Signs of hope

Grant Wetherall looks for ways to prevent abuse taking root and flourishing in the future

The Orchard Hill abuse scandal, as did previous inquiries into Ely Hospital (1969) and Longcare (1998) and last year’s Cornwall revelations, suggests that better advocacy and pictorial and sign language communication systems may well have raised the alarm sooner.

The Healthcare Commission report says: “The overall model of care promoted dependency, and the views of people with learning difficulties were seldom heard and few staff had any specialist training in ways of communicating with people with learning difficulties.”

If we had learned the lessons of Ely, Longcare and Cornwall, we would know that the lack of advocacy and communication systems were pivotal reasons why abuse was allowed to take root and flourish.

Sutton and Merton PCT should take into account the preventive role played by advocacy services. Advocacy can create self-confidence and self-esteem in people with ­learning difficulties, thereby reducing the incidence of abuse as well as supporting individuals when a complaint has been made or abuse disclosed. The training and support roles of advocacy should be acknowledged and its involvement should be routine if an allegation of abuse is made.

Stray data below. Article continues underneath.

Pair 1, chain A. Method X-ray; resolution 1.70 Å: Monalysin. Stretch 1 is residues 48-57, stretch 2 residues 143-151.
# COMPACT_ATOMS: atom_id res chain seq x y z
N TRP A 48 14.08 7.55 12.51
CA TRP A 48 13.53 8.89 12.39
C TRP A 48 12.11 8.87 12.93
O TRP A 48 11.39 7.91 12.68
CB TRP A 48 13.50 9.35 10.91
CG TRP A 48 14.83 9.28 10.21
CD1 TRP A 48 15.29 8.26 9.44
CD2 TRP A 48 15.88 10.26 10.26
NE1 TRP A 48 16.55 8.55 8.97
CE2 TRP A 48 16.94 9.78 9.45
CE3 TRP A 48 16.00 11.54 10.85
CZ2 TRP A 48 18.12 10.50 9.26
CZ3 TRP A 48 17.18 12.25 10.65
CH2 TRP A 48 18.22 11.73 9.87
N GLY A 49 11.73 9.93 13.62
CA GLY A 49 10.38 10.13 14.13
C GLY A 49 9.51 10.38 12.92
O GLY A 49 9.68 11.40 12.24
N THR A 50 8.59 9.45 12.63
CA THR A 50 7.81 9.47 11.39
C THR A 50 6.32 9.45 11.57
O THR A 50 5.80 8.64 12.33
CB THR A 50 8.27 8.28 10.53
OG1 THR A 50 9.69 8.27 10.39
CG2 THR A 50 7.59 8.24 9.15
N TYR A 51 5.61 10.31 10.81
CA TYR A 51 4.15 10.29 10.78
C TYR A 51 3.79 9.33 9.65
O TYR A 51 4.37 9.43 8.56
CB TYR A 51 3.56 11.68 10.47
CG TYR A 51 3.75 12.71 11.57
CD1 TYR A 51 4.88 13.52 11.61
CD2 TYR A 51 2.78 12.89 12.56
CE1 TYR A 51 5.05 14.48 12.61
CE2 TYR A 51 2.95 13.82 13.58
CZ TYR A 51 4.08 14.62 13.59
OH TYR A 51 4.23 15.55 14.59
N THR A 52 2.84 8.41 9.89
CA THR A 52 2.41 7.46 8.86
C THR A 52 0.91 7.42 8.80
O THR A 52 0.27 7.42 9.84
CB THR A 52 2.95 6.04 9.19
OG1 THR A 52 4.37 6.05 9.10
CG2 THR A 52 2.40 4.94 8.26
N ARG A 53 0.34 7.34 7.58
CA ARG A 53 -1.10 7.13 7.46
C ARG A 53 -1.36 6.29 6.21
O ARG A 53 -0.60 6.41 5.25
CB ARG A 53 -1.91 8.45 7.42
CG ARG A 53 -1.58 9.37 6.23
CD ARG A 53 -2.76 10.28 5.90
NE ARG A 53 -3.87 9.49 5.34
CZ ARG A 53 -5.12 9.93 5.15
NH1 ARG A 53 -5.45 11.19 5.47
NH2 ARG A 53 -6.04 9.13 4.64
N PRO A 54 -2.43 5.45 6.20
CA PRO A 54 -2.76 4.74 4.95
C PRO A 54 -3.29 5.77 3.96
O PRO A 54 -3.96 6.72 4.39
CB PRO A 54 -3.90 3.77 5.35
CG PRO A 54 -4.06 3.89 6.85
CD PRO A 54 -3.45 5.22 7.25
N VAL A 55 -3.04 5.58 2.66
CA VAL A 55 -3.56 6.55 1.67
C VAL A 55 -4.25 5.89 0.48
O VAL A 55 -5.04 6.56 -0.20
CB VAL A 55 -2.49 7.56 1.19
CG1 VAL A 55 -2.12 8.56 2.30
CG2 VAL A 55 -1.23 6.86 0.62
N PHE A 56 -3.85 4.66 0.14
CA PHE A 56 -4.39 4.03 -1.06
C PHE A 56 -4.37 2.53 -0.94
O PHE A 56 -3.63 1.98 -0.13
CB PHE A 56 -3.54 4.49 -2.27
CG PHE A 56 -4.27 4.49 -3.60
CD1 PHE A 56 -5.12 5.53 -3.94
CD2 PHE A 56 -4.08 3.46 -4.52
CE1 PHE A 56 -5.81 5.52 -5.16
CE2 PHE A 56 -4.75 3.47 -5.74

The Longcare report warned that “people with learning difficulties are particularly vulnerable if they have communication difficulties or if they have no active relatives or friends in the local community”. Advocacy ser­vices can ensure that information is available in an accessible form and that service users can contact an advocacy service if they need support. But advocates must have the right communication skills.

If no advocacy service is available locally, the PCT should set up user groups for disabled people comprising parents, service users, carers, local Mencap representatives and other disability groups. Such groups can be influential in improving the day-to-day services and everyday lives of people with learning difficulties.

Such a reduction of dependency on staff and the empowerment of service users can be achieved by teaching communication systems such as Makaton, TEACCH (Treatment and Education of Autistic and Related Communication-Handicapped CHildren) and Picture Exchange Communication Systems (PECS) to service users, staff and carers.

Setting up such “augmentative communication systems” will not work unless the PCT creates a signing and symbol environment where the staff are ultimately responsible for promoting this daily. Makaton has already produced resources that would support this work.

Finally, appointing a designated staff member with communication skills would go far in implementing these programmes and signal the trust’s intent to stamp out abuse.

Grant Wetherall is a team manager in Northern Ireland. As a social work student on placement with Ealing Mencap he went undercover to help expose abuse at the Longcare homes. Go to

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